Q&A – 15 August 2016

TRA powers to stop me leaving country

We have some tax issues under the Income Tax Act and I am worried that the Tanzania Revenue Authority may stop me from leaving the country for my holiday. We are following all the procedures under the law but with the aggressive tax stand being taken I am worried. Please guide.
CP, Mwanza

You have not provided enough details on the dispute, and what stage of the dispute you are at and what steps you have taken. As is the case in other jurisdictions with revenue authorities from there, TRAs job is to ensure that it safeguards government revenue and it does have powers to stop one from leaving the country.

Section 114 of the Income Tax Act states that (1) Subsection (2) applies where a person fails to pay tax on or before the date the tax is payable. (2) Where this subsection applies, the Commissioner may, by notice in writing to the Director of Immigration, order the Director to prevent the person from leaving the United Republic for a period of 72 hours from the time the notice is served on the Director. (3) The Commissioner shall withdraw a notice under subsection (2) where the person pays the tax or makes an arrangement for payment satisfactory to the Commissioner. (4) On application by the Commissioner, the High Court may extend the period referred to in subsection (2).

TRA have thus a mandate to stop you from leaving the country after informing the Director of Immigration, but that only applies if you have failed to pay tax. For you to pay tax it should either be undisputed, or the Appellate Court rules that it is payable. We have not seen cases of TRA trying to implore this section when the tax is disputed, as seems to be the case here.

In conclusion it is very unlikely that you will be stopped from leaving the country but you need to disclose all details to your tax consultant who can give you the final opinion.

Dislike of guy daughter dating

My girl who is in university is dating this guy whom I cannot stand. After years of raising my girl, having spent so much on her, I want to use the force of the law to stop her seeing him. I have been reading your excellent columns since the beginning and I expect you to please use all your brain cells to guide me what to do.
PP, Dar

We have spent more time than we would have to think about a response that will please use. We have, after using all our brains and brain cells, not found one, and sadly the answer is you cannot do anything. Your daughter is of legal age and can date whoever she wants.

Your only option is to try and get a third party, or a counsellor involved to explain to her what you have explained to us. Our Constitution guarantees a right to personal freedom, right to privacy and personal security, right to freedom of movement and right to freedom of expression, amongst others. Just because you cared for her, which is your statutory duty, doesn’t mean that you can do what you want with her or her boyfriend.

Query from Minister

Our company has received a notice from the Minister of Industry and Trade raising queries on our annual accounts. Is this proper? Does the law allow the minister to intervene with company accounts?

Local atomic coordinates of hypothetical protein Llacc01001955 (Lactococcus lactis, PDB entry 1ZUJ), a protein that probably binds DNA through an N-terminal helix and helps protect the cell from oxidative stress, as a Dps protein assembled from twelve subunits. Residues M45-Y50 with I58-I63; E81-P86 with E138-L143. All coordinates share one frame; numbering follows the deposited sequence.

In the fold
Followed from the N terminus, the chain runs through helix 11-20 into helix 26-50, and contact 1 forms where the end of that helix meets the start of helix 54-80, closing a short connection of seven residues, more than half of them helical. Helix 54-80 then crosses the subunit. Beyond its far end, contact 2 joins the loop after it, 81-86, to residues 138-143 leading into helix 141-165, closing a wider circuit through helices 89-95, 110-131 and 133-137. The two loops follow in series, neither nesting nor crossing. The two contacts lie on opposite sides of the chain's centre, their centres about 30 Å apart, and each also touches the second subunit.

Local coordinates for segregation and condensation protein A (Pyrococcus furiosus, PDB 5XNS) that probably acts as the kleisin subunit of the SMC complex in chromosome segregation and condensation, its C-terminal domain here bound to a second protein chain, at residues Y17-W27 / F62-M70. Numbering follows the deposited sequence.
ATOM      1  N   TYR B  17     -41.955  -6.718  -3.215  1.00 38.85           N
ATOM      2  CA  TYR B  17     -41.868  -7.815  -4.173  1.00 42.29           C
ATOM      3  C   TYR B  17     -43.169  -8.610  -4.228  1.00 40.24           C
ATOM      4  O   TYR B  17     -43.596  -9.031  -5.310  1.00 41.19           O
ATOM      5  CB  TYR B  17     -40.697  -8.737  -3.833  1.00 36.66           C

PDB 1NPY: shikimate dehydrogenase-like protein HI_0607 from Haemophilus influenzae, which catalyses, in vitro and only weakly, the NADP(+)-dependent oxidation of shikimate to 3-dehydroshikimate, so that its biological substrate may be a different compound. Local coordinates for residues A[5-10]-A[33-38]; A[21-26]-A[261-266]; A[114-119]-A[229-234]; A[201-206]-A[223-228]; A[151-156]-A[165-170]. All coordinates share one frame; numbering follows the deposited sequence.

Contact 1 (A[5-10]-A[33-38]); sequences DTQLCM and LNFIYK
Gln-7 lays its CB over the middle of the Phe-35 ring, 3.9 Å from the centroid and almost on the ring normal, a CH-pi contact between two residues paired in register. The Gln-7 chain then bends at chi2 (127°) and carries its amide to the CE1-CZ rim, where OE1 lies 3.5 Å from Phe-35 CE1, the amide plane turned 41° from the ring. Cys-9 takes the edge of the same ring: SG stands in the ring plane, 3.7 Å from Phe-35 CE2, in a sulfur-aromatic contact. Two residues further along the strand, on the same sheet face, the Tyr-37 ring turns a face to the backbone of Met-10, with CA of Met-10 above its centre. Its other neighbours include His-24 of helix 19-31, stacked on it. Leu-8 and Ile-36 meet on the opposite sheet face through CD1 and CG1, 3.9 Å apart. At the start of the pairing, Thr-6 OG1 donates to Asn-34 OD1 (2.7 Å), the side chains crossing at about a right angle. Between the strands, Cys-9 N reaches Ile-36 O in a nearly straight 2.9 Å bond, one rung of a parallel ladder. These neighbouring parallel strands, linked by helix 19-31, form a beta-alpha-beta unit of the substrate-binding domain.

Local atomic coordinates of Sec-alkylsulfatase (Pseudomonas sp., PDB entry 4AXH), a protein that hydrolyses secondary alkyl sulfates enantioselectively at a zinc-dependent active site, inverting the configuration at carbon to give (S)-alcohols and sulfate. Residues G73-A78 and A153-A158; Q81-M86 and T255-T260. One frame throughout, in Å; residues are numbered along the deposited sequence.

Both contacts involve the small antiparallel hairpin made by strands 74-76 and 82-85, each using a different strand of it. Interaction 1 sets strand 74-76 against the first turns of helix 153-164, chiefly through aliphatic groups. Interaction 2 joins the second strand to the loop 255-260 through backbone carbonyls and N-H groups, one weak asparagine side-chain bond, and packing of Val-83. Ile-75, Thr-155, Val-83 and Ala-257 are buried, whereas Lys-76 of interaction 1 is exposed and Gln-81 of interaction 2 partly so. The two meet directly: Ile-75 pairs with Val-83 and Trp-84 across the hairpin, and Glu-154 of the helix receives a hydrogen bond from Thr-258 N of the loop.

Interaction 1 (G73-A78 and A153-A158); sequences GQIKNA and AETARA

DM, Dodoma

Companies in Tanzania are regulated by several laws and regulations and each one of the regulators have respective powers under the law. For example the Commissioner of TRA is given several powers under the Tax Administration Act, Income Tax Act or other tax laws and regulations and he therefore administers the same as per the law. The same applies with the registrar of companies and minister responsible for Industry and Trade.

The Minister for Industry and trade is given several powers by the Companies Act. One of such powers is to issue a notice to a company if it appears to the minister that the accounts of a company did not comply with the requirements of the law. Although we have not seen it, and it is quite uncommon, but this should be the kind of notice that you have been issued with. Companies are required to issue annual accounts as per section 164 of the companies act. Section 164 requires a copy of the annual accounts, in respect of each accounting period, together with a copy of the Directors’ Report and the Auditors’ Report to be sent to every member of the company (whether he is or is not entitled to receive notices of general meetings of the company), every holder of debentures of the company (whether he is or is not so entitled) and all persons other than members or holders of debentures of the company, being persons so entitled in a period of not less than twenty-one days before the date of the general meeting at which such accounts are to be laid in accordance with the law.

Section 168 of the Companies Act stipulates very clearly that if it appears to the Minister that there is, or may be, a question whether the accounts comply with the requirements of the Companies Act, he may give notice to the directors of the company indicating the respects in which it appears to him that such a question arises, or may arise. Further the notice will specify a period of not less than one month for the directors to give him an explanation of the accounts or prepare revised accounts. If at the end of the specified period it appears to the Minister that no satisfactory explanation of the accounts has been given and that the accounts have not been revised so as to comply with the requirements of the Act, the Minister may if he thinks fit apply to the Court for an order that the company prepare and have audited revised accounts.